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Tax hike dampens demand for private medical cover

Tax hike dampens demand for private medical cover

A hike in the insurance premium tax (IPT) has been blamed for a slight slowdown in the UK market for private medical cover during 2016.

The £4.83bn market suffered a small decline of 3,300 subscribers (0.1 per cent) to reach 4m subscribers at the end of the year.

This followed solid growth in 2015, according to the latest Health Cover Report from healthcare consultant LangBuisson.

It comes after the government doubled the IPT from 6 per cent to 12 per cent between November 2015 and June 2017.

Alongside the tax rise, political and economic uncertainty created by the UK’s decision to leave the European Union also helped to quell demand, LangBuisson said.

Meanwhile, small (0.6 per cent) growth in corporate medical cover policies in 2016 took the number to 3.09m, covering 5.42m lives (8.3 per cent of the population).

A 2.2 per cent contraction in individual paid policies to 928,000 - a similar fall to those witnessed in the previous three years – means they now cover 1.47m people (2.2 per cent of the population).

Static demand for private medical cover in 2016 contrasted with buoyant demand for private healthcare from self-payers, with ‘pay as you go’ spending currently growing by 10 per cent per annum.

Health cash plans – a low cost medical cover option – dipped by 0.2 per cent to 2.52m, covering 3.43m people, or 5.2 per cent of the UK population.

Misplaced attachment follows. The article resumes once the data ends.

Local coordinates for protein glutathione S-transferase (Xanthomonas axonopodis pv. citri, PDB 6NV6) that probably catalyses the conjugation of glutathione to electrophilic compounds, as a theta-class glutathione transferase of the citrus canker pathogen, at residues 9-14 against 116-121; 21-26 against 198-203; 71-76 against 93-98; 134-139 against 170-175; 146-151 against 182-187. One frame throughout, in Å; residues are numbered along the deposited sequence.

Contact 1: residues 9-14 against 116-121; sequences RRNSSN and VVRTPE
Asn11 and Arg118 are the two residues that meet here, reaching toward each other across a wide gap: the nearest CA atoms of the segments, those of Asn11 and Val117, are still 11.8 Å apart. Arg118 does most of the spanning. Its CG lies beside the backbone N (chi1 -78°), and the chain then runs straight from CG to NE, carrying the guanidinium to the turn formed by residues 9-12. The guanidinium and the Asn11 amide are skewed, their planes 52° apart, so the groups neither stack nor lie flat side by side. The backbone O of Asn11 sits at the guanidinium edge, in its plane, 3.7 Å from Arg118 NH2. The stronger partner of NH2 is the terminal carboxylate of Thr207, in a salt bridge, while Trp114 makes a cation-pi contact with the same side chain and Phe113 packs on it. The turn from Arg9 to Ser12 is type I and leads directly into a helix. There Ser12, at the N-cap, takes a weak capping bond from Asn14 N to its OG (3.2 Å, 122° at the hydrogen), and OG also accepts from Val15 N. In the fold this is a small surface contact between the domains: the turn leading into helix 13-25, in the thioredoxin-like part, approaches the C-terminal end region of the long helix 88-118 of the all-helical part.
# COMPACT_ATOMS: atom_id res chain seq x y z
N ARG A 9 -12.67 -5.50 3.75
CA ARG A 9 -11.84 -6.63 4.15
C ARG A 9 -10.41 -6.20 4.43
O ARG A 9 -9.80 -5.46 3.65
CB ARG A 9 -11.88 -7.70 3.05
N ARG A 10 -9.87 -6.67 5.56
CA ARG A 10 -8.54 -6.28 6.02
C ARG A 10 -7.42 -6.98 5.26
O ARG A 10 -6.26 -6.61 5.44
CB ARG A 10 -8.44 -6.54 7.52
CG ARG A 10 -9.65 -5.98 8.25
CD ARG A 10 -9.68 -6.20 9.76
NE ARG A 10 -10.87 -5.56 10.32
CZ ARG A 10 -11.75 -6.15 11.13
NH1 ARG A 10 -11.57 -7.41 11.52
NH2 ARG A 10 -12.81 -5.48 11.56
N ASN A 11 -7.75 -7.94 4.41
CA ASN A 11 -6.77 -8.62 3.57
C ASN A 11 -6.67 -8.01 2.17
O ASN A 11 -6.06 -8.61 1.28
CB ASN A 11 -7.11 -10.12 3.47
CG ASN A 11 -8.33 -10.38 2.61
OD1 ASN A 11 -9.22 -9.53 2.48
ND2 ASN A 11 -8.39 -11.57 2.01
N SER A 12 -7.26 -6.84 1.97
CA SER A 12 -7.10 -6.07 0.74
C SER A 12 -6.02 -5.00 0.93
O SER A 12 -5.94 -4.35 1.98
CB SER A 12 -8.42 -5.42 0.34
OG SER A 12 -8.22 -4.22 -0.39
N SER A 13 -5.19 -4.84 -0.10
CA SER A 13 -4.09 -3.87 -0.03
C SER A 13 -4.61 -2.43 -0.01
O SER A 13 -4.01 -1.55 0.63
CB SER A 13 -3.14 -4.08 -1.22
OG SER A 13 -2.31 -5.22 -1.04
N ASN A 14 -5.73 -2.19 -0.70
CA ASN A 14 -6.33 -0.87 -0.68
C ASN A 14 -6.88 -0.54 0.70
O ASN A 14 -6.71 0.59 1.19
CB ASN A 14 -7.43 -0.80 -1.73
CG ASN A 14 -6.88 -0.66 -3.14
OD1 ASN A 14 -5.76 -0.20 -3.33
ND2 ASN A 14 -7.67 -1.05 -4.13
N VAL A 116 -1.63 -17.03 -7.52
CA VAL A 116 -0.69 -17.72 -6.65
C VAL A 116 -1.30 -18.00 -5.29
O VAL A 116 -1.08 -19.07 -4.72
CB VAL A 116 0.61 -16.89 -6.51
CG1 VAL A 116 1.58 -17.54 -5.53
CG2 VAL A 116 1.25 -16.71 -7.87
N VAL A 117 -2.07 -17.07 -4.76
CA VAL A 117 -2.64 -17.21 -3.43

Employer demand for such policies surged by 11.8 per cent to 1.01m at the end of 2016, while health cash plans funded by individuals (employee paid and personal paid) dropped 6.8 per cent to 1.51m.

Report author Philip Blackburn said: “The uncertain economic landscape triggered by Brexit snuffed out the whiff of optimism from corporate private medical cover growth in 2015, and future significant growth is likely to need a solid upturn in business confidence from corporate Britain."

He added that the decline in overall demand for private medical cover from individuals was largely due to “the high price of medical cover, and consistent premium increases well above inflation”.

Mr Blackburn continued: “The challenge insurers’ face to turn this around was dealt a heavy blow when HM Treasury doubled Insurance Premium Tax…leading to sharp upward pressure on premiums for insurance customers, and a significant tax burden going forward.”

Chief executive of Bupa Insurance Alex Perry added: “The lack of growth in the health insurance market last year highlighted in today's LaingBuisson research reflects the impact of several increases in IPT. 

“The sharp rise in IPT from 6 per cent to 12 per cent is making it harder for people to pay for independent healthcare for themselves, their families or their employees.
 
"We have warned about the impact of further tax increases – which will load more demand onto already overburdened public healthcare services. The government should be supporting those who are alleviating pressure on the NHS by using health insurance, not penalising them with further tax costs."

simon.allin@ft.com